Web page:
Occupying Herefordshire Council property assets
This guide relates to the Council’s commercial units that the Council operates as a business and therefore engages commercial agents to negotiate, let and provide advice on its behalf. Maylord Orchards Centre operates in a similar manner where market values are actively sought but where social value and health and wellbeing purposes may be taken into account against rental value purposes by constituted community groups.
The guide is intended to help small local businesses, community and social enterprise organisations / charities who might not have taken responsibility for property assets before or have not realised what their responsibilities have been. This guide is not classed as advice and is generic in nature, meaning that not everything will apply for any given scenario.
The Council recommends that professional advice is always taken by organisations.
- Tenancy at Will- allows short term access to an asset, very little notice needs to be given to vacate, no security of tenure.
- Licence- allows access to a defined area of a property only which is usually not exclusive.
- Lease- allows sole use of a part of an asset
All of these documents have legal implications and set out obligations on both parties that can be enforced.
NOTE: Charities, social enterprises and community organisations - ensure you are acting within the terms of your constitution and/or your governing document.
- Express an interest in a vacant/ advertised unit via the appointed agent
- If available, negotiate with the agent until terms agreed.
- Council reviews recommendation from the agent and makes a decision
- Heads of Terms agreed
- Lease signed
- End of tenancy – either negotiate new lease if available or reinstate unit
To supplement the process above, you may be asked for financial checks or references and proof of ID.
Heads of Terms (HoT):
HoT set out the key terms of the proposed occupation, agreed in principle between the group / business and the landlord. These HoT assist solicitors to draft and negotiate the lease and cover items such as term/ use/ break clauses/ rent/ rent reviews/ service charges/ insurance / repairing obligations / works/ time. It is advisable to appoint an agent to agree HoT on your behalf.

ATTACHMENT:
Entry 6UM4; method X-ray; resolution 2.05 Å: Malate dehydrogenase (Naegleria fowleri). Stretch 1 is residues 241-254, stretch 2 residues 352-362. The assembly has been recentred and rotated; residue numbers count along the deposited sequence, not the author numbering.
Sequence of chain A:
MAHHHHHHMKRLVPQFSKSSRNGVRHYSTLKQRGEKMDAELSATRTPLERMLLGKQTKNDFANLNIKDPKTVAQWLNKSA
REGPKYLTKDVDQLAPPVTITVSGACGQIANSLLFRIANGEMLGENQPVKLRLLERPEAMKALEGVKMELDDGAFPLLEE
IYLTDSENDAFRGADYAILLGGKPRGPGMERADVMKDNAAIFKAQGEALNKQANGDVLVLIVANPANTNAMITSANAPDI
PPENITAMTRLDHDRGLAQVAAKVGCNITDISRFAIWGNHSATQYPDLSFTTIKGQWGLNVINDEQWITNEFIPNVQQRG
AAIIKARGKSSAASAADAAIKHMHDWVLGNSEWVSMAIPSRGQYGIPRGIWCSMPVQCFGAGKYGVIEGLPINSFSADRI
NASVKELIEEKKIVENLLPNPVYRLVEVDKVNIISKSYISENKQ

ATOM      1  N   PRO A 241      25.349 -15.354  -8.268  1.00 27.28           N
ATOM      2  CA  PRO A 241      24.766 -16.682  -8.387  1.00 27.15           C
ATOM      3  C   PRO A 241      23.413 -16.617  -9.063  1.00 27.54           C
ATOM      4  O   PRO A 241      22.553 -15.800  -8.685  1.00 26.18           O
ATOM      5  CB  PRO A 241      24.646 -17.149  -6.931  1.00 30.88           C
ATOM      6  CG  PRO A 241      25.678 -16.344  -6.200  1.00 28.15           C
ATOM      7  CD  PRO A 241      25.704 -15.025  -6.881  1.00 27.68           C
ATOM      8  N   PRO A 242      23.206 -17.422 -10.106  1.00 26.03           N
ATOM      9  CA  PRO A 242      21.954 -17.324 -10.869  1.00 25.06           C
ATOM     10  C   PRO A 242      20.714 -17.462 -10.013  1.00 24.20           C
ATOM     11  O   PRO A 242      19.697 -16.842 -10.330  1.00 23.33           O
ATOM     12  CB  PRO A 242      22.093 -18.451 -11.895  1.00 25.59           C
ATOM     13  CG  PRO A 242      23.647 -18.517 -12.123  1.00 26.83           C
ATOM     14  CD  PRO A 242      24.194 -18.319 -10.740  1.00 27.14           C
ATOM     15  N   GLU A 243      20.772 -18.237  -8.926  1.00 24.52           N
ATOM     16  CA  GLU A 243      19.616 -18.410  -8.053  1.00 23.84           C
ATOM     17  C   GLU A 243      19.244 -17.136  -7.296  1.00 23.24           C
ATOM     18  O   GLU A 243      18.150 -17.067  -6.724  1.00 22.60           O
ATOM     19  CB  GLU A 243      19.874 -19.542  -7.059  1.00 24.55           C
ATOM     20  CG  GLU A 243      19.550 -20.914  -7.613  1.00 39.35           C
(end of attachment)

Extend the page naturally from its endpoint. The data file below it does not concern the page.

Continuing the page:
It is advisable to appoint a commercial property solicitor once HoT agreed.
Budget for these professional advice costs and build in a sufficient time element. You may also be liable for the landlord fees and costs.
Once terms are agreed and the agreement for you to occupy is signed, you will have responsibility for the asset from the date the lease is completed. You need to consider and budget for things such as (depending upon what you occupy and the arrangement):
- Costs of getting the asset ready for you- any alterations/ building works you need to do?
- Do you need any permissions, certificates or licences to operate (planning, building control, etc)
- Running costs- set up utility accounts, broadband and phone, non-domestic rates
- Insurances- buildings (usually provided by the landlord but recharged to you), contents, Public Liability, professional indemnity as examples
- Maintenance (clearing gutters, repairs)
- Property Compliance – you will be responsible for arranging and evidencing items such as servicing of fire alarms, extinguishers, boilers, intruder alarms, ventilation systems, legionella checks and risk assessment, asbestos survey and management risk assessment, amongst other things.
- In addition, you will need to comply with health and safety legislation and guidance such as undertaking a fire risk assessment, fire alarm and emergency light testing, etc
Please note that even when you sign the tenancy agreement, occupation may not occur immediately. Only when the legal process is complete will access to the property will granted.
At the end of your tenancy, budget and discuss with the landlord as you may need to reinstate the unit / asset back to the layout it was before you took it over. Any alterations (such as building offices or stores) may have suited your purpose but they may not suit the next tenant and the landlord is entitled to ask you to remove them at your cost.
A dilapidations survey may be commissioned (funded by you) to highlight areas of work that are required at the end of the tenancy- for example if roof leaks have occurred, boilers or other plant and fixed equipment have not been maintained or serviced and the condition is poor and needs clearing or redecorating. A schedule of condition undertaken at the time of letting will assist this process.
The Council has a Talk Community offer accessible on this website or Community development guide - Talk Community Directory . In addition, there is support for local businesses here.
The Council wants businesses and local communities to thrive and has many ways to do so. Please use the websites above to signpost you to the relevant contacts.